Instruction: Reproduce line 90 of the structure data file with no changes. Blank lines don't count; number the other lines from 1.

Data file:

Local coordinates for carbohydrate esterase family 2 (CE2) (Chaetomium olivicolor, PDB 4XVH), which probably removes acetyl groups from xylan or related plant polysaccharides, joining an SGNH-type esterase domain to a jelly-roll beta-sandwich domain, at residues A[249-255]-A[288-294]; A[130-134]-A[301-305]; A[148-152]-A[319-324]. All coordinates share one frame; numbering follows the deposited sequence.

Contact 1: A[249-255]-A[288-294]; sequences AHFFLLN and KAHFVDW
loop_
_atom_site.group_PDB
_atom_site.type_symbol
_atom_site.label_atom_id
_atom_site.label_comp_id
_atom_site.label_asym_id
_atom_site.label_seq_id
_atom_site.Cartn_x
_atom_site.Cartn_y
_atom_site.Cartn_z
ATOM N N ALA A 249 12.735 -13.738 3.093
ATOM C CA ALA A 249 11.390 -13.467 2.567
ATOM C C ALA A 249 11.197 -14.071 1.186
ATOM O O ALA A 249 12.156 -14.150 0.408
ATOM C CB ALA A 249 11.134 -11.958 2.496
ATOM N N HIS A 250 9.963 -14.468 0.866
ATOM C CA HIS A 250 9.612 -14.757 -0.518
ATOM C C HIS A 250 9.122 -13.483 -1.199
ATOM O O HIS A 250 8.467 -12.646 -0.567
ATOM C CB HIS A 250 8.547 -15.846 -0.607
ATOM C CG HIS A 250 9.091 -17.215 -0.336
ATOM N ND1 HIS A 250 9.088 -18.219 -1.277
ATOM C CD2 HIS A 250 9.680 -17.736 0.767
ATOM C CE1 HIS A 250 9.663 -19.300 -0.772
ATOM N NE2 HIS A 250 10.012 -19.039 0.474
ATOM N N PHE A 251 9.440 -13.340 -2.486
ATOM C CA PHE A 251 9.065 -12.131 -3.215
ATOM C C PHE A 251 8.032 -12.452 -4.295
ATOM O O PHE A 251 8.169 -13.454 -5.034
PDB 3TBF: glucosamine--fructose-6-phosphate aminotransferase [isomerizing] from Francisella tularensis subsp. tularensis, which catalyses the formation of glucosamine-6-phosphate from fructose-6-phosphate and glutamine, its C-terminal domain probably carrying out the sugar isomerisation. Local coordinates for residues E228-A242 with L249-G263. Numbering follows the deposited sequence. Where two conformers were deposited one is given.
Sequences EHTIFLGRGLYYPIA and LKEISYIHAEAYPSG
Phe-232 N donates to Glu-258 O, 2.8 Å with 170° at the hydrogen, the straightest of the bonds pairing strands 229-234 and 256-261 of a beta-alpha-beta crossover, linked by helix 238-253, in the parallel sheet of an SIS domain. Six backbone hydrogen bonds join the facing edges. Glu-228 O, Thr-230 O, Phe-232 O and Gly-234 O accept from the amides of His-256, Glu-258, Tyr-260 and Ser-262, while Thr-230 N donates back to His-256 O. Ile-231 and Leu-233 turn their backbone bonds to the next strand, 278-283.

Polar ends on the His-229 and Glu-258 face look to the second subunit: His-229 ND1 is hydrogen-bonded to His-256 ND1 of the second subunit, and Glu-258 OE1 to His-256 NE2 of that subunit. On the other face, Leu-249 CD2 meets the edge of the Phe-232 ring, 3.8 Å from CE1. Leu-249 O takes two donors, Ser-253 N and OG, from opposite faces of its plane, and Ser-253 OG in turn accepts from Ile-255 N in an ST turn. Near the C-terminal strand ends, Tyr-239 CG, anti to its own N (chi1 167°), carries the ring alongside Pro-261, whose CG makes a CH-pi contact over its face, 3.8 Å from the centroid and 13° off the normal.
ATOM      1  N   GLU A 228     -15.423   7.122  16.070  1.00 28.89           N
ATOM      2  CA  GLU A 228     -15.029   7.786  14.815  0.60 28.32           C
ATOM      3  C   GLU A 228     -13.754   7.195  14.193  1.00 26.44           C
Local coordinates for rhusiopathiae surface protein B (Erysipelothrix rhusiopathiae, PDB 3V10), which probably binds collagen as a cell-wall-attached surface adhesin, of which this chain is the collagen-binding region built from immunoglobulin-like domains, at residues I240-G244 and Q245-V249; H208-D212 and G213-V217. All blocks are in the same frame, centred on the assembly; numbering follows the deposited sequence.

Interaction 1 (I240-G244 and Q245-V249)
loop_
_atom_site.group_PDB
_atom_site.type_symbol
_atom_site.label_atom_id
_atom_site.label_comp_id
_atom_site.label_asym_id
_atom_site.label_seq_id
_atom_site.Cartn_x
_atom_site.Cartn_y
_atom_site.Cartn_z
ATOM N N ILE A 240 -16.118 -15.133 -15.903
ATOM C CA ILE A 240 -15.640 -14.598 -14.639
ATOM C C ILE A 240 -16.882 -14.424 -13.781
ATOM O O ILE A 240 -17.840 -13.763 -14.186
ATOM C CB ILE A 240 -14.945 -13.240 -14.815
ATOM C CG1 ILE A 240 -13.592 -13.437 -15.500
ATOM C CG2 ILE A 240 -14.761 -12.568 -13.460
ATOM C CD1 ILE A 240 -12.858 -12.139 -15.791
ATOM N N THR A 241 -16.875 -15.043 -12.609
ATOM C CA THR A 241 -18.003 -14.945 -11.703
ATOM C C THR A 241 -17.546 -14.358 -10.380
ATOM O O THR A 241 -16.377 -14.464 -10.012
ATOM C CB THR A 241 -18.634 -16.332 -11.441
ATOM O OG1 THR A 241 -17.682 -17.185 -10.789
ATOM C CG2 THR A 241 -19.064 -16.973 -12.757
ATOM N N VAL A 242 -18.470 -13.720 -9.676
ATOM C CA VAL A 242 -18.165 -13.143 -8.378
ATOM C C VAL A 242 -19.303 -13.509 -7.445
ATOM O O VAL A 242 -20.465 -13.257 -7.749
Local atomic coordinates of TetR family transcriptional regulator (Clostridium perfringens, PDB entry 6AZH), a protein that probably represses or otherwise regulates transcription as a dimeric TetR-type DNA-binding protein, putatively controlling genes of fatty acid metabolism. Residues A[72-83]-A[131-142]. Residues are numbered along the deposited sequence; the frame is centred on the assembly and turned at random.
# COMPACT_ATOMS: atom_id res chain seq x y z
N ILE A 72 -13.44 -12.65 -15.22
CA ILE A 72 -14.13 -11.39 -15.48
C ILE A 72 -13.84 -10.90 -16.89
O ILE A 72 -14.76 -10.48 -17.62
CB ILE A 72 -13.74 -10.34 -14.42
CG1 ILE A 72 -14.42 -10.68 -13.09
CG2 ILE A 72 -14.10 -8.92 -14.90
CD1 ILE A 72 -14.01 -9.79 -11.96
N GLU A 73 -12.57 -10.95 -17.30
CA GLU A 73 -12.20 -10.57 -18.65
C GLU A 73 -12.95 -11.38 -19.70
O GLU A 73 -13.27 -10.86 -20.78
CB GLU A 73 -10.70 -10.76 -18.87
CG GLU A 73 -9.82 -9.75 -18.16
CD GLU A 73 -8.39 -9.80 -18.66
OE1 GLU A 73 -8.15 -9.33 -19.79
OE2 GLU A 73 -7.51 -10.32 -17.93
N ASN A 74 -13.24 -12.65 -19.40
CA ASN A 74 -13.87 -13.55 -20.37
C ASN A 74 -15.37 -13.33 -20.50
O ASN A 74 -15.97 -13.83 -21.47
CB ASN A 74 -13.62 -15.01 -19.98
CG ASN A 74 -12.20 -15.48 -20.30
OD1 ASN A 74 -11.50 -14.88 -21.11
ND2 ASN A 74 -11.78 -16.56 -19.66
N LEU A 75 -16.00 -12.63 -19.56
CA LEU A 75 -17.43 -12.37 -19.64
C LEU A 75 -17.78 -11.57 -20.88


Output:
CA ASN A 74 -13.87 -13.55 -20.37